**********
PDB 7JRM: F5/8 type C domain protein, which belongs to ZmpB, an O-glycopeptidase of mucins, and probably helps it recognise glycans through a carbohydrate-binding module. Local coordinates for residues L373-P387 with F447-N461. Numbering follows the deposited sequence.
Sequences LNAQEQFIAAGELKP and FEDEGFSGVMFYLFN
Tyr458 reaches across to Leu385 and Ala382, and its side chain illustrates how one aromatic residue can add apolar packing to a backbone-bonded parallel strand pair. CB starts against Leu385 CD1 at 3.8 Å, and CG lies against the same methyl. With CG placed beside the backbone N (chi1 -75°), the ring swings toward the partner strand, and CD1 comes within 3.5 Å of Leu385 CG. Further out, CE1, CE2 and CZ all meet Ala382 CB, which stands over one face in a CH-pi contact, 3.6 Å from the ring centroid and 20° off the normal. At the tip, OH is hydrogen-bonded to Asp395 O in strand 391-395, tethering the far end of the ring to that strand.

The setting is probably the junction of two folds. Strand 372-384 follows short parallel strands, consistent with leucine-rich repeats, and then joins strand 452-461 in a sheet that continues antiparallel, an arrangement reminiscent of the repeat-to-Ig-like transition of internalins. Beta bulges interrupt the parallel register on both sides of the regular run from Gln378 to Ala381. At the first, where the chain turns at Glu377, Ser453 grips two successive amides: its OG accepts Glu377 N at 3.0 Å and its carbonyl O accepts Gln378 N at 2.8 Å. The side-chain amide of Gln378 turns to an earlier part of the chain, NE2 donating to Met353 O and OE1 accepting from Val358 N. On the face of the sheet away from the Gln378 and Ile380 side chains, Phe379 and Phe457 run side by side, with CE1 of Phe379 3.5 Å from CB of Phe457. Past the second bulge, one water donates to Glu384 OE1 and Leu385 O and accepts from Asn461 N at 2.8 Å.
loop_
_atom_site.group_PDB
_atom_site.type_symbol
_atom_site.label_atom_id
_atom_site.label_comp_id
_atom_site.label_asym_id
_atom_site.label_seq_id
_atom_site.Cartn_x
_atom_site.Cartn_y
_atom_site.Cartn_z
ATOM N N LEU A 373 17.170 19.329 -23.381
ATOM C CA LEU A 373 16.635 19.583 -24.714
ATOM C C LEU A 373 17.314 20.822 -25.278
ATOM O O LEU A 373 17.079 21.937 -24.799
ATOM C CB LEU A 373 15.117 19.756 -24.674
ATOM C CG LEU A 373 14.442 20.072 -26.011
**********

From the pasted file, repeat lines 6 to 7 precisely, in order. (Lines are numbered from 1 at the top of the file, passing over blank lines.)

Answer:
_atom_site.group_PDB
_atom_site.type_symbol